And if you love the kiddies (or maybe have one or two attached to you in some way), Linn Brown has that covered.  How about Halloween for the tots?  Linn has put together an album of songs geared for the very young titled Halloween Ditties for Kiddies.  Isn’t that what Halloween is supposed to be about?  Dig these titles:  Skeletons; A Bat Can’t Wear a Hat; Who Ate the Candy?; Halloween Hullabaloo.  Kids love this stuff.  And if you are really shopping for tots, check out her 3 and some other catchy little numbers.  There is a conceptual piece titled 3-2-1 Rocket Opera which takes kids, storybook-like, into the deep regions of space.  You can check out all of her childrens albums as well as some pretty fine adult music as well  by clicking here.

I am getting older by the minute, so what say we head over to the…

Music Notes smallNotes…..  Good friend Mark Allen Tinkle down San Diego way has been all over me to check out a lady named Cleopatra Degher, saying she’s the real deal and every other phrase he could think of to get me to take a listen.  She’s real enough to have caught the attention of NPR and at first glance I thought, NPR?  She doesn’t need me writing about her.  But Mark is tenacious if nothing else and I plugged into this video this morning.  She’s on bandcamp.  I’m going there next.  You know what, Mark?  I am as impressed as you are.

Speaking of impressed, Anna Maria Rosales impresses the hell out of me with her new Washed Up On Your Shore album.  Solid vocals, great songwriting, outstanding production— everything in its place.  Here is a live version of a song from the album featuring none other than Rich McCulley, who is impressive in his own right.

arboreaI used to hate cover songs.  I really did.  Then The Big Bright twisted eighties songs to my liking (I Slept Through the Eighties) and there is the new and stunning album by The Winterpills (Echolalia), soon to be released if it has not been already (More on those two albums and more next week).  Not to be outdone, Buck Curran and cohort-in-crime Shanti have pummeled one of my least favorite CCR songs (Bad Moon Rising) into submission and have me thinking the song wasn’t so bad as was CCR’s version.  Set yourself.  This is so different, it’s like getting dessert when you expect the main course.  Listen here (and buy it— they are raising money for their next album and if it’s anything like the last few, it will be another acoustic stunner).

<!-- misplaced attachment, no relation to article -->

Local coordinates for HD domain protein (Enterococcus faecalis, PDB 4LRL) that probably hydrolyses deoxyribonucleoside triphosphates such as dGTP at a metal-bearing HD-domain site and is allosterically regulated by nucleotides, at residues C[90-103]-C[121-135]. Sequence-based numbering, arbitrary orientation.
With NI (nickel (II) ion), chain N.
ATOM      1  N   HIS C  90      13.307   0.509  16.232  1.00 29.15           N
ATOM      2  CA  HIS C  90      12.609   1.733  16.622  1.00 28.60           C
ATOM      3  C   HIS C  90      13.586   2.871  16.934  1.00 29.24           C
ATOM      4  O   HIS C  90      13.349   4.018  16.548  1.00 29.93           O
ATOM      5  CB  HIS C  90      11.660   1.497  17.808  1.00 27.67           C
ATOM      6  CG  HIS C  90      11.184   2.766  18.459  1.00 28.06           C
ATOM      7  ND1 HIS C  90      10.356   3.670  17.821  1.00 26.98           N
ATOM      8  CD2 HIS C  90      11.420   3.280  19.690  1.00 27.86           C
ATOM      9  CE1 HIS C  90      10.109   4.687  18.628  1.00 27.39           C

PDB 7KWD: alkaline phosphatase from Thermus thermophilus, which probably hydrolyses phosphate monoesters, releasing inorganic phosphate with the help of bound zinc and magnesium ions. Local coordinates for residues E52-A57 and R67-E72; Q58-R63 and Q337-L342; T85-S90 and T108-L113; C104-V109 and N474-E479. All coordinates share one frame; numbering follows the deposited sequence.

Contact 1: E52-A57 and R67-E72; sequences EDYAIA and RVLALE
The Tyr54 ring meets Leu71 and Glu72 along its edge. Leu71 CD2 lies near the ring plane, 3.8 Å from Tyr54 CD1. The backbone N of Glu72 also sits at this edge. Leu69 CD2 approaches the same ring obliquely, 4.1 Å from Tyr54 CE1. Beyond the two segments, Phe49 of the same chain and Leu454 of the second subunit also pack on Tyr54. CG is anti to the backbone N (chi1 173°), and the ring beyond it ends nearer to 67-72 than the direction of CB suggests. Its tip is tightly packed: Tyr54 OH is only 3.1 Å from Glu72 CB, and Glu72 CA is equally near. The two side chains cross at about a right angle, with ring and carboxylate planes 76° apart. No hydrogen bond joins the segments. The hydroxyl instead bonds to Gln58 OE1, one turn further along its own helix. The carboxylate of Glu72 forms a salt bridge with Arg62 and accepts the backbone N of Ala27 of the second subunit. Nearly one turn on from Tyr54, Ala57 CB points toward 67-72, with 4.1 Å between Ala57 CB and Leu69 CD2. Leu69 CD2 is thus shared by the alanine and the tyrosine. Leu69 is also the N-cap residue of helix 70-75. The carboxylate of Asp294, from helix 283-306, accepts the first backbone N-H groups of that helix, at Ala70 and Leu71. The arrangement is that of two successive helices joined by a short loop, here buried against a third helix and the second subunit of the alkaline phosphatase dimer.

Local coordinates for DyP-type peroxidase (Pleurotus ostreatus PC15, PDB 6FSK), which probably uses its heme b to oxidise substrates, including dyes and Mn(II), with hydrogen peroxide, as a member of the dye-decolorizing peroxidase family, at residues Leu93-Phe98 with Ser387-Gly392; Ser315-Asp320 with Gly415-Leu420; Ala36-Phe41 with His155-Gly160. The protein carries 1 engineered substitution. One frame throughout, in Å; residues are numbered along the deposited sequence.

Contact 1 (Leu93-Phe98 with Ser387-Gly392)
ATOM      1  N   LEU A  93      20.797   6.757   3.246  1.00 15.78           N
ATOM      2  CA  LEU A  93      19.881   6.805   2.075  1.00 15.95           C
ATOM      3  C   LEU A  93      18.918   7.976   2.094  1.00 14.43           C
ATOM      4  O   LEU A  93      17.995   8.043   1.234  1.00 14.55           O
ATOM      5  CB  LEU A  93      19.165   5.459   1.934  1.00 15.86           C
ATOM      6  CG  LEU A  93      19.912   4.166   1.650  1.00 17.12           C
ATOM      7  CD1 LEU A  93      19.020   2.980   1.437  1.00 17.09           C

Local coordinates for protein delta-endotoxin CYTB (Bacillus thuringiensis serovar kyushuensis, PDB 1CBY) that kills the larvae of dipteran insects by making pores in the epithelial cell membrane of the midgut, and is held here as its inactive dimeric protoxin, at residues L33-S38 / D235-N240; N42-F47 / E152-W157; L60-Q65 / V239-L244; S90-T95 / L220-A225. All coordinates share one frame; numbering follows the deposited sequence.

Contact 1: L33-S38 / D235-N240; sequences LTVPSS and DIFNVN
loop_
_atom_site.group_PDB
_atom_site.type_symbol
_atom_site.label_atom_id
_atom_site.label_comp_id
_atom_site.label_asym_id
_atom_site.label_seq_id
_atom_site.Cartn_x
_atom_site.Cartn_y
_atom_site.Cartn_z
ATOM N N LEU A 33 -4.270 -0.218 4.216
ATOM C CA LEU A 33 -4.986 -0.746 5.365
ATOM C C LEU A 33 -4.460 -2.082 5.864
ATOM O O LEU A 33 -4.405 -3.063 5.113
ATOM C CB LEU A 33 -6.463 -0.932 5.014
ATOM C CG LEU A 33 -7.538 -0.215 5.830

I finish this with a nod not to Halloween but to rock ‘n’ roll.  Back a few years, I used to catch a comic strip by one Ramon Collins (then calling himself Ray): Cecil C. Addle & Dipstik Duck.  Ramon had the wit and candor of a Morning Drive AM Radio disc jockey and loved everyuthing he did for that very reason.  Whilst working at Peaches Records in the late seventies, I found that I was working next to his son, one Ryan Collins (known to the music world as Ryco).  When I happened to mention the strip one day, Ryco said hey, that’s my dad, and went home and told him that he had a fan.  Ramon sent me a few of his proofs as a thanks for being a fan, I suppose, one of which was this one.  While working in Seattle, he was printed in The Seattle Post-Intelligencer.  This one is from The Boulder City News.  Dedicated to Ry and Stuff (Ryan and Stef, Ryco’s wife).  For dinosaurs like myself, it pretty much says it all.  No thanks… I already had lunch.  Here’s to you, Ramon.  God loves rock ‘n’ roll and Dipstik, who remains a favorite to this day.

ramoncollins 001


Frank’s column appears every Tuesday

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DBAWIS ButtonFrank Gutch Jr. looks like Cary Grant, writes like Hemingway and smells like Pepe Le Pew. He has been thrown out of more hotels than Keith Moon, is only slightly less pompous than Garth Brooks and at one time got laid at least once a year (one year in a row). He has written for various publications, all of which have threatened to sue if mentioned in any of his columns, and takes pride in the fact that he has never been quoted. Read at your own peril.” 

3 Responses to “Frank Gutch Jr: The World Had Paul Revere & The Raiders, But the Pac Northwest Had Paul Revere & The Raiders!!!; Halloween (Because Life Must Go On); and Those Ever Popular Notes…”

  1. I inadvertently left out the link to Green Monkey Records, where you can stream many Green Monkey releases including the new Green Pajamas Halloween album. Here it is:

  2. […] before the superstar contingent formed.  When Revere died, I posted a column paying tribute.  You can, if you so desire, read that here.  I loved that band.  I still […]

  3. Louie Seven Says:

    You spelled Docs name wrong. Two L’s…Holliday. You misnamed the Salem Armory…it’s not the Salem Auditorium. Paul Revere and the Raiders were not all from Idaho…Smitty and Mark were Oregonians. Btw… I did stay to see PR&R at the 1965 Teenage Fair.